(Note: The following is part of a series of articles looking at the history and evolution of agriculture in Georgia and Bulloch County.)
The largest rice planter in Georgia was Nathaniel Heyward, who — by the time he died in 1851 — accumulated 4,390 acres divided into 14 different rice plantations.
In 1860, the average size of Savannah River rice plantations was about 425 acres per plantation, with the largest single plantation reaching 1200 acres.
The Georgia agricultural census of 1849 showed that James Potter in Chatham County sold 1.75 million pounds of rice, surpassing Pierce Butler’s harvest of over 1.5 million pounds.
It was announced in a survey of rice plantations that 446 in South Carolina and 80 in Georgia had produced more than 20,000 pounds of rice each. There were now some 30,000 acres of land cultivating rice in Georgia alone.
Like South Carolina rice planters, most Georgians purchased slaves from the ‘Windward” or “Rice Coast” of Africa, so called because the slaves knew about growing and harvesting rice. It was said that Upper Guinean slaves were the most highly prized.
As the Federal Constitution prohibited trade in foreign slaves from 1807 on, areas such as Harris Neck, Darien, Cumberland Island, and Saint Mary’s in Georgia; and Fernandina on the Florida Coast, became prime illegal smuggling points.
Zephaniah Kingsley was a very successful slaver. From Fort George Island near Jacksonville, Kingsley’s ships carried his Sea Island cotton to Liverpool and then sailed to Africa to buy new slaves.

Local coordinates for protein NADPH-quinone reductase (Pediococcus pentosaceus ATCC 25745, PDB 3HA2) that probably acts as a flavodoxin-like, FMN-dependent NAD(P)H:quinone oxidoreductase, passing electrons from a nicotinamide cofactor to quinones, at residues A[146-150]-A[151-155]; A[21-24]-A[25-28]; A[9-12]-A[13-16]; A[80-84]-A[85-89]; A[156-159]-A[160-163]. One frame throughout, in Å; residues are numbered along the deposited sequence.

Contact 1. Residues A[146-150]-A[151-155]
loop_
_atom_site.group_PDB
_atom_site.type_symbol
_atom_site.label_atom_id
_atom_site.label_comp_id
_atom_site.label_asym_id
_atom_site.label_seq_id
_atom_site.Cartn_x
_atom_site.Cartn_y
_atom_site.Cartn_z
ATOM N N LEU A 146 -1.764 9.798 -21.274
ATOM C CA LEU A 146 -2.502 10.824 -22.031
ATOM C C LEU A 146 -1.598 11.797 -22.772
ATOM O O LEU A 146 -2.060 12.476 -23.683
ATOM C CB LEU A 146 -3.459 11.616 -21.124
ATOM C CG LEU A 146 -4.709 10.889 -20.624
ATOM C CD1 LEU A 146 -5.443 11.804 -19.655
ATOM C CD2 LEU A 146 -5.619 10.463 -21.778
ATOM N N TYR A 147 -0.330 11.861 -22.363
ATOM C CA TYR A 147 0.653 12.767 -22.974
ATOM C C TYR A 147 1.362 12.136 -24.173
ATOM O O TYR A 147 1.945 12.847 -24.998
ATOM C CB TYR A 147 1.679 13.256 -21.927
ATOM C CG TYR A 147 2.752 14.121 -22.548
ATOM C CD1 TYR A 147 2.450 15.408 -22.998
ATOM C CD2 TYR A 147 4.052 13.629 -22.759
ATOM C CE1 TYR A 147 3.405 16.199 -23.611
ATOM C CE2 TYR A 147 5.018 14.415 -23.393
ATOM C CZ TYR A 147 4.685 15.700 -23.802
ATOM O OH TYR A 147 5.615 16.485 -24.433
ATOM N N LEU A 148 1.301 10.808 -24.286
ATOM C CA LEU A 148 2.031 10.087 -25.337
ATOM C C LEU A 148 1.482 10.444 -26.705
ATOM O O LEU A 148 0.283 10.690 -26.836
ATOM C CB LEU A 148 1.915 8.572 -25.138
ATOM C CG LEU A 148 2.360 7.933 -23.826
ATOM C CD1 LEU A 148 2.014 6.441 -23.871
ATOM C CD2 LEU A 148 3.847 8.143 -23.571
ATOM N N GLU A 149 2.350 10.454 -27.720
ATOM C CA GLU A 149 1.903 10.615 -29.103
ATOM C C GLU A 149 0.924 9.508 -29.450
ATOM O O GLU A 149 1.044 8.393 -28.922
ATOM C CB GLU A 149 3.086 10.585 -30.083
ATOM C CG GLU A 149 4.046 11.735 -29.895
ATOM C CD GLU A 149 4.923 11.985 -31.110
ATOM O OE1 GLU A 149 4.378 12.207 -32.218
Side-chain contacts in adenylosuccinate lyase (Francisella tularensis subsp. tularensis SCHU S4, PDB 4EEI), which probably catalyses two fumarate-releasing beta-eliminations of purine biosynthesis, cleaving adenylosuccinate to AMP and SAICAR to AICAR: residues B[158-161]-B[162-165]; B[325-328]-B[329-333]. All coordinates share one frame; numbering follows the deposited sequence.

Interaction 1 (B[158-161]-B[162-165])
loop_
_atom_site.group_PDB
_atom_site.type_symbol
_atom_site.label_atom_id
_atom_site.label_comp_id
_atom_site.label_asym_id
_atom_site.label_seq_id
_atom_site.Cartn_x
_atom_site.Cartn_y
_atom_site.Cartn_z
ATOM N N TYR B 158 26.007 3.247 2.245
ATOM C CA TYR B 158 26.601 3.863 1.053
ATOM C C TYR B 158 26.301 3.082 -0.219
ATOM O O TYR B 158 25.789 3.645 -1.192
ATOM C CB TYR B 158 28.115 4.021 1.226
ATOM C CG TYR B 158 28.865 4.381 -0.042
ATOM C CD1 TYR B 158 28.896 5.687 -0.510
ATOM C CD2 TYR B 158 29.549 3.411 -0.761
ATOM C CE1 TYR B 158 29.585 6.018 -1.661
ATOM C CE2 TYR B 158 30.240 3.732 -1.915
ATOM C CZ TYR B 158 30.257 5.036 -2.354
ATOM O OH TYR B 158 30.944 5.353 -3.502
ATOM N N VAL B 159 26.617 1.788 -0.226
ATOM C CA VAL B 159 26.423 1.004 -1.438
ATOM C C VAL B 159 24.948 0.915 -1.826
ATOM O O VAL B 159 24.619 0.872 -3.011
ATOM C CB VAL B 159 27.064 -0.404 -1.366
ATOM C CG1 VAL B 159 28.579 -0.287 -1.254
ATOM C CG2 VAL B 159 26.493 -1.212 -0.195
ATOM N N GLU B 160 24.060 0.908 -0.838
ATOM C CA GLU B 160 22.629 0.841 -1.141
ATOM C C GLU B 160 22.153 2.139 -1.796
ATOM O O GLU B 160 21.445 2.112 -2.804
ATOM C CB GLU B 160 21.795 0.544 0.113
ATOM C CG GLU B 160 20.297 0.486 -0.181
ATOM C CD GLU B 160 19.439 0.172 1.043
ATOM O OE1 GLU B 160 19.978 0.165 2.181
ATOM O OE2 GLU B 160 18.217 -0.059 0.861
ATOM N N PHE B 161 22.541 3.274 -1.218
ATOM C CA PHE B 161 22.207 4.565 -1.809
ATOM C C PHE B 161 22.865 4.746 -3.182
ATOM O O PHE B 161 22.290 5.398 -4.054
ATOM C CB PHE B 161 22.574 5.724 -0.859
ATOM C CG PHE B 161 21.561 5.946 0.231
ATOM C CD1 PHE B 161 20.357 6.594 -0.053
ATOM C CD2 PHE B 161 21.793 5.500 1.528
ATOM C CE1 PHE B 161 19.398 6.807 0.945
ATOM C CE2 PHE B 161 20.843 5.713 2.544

Fully loaded with slaves, his ships would return to Fort George Island. After a short time working on his plantations, these new slaves could then legally be sold as domestic slaves.
On March 2 and 3, 1859, the largest single slave auction ever held in the United States took place at the Ten Broeck Race Course just outside of Savannah.
Slaver and auctioneer Joseph Bryan sold 436 of Pierce Butler’s slaves from his Butler Island Altamaha River plantation to satisfy his debts. The two-day sale raised more than $330,000.
The 1859 Georgia rice harvest of more than 52.5 million pounds equaled 45 percent of the rice produced in South Carolina that year. Combined, Charleston and Savannah area rice plantations that year produced almost all of the nation’s rice.
The future of rice production in Georgia was very bright until the Civil War began. In fact, with the decline of rice planting, many rice plantation slaves were put to work harvesting Sea Island cotton.
Roger Allen is a local lover of history. Allen provides a brief look each week at the area's historical past. Email Roger at email@example.com.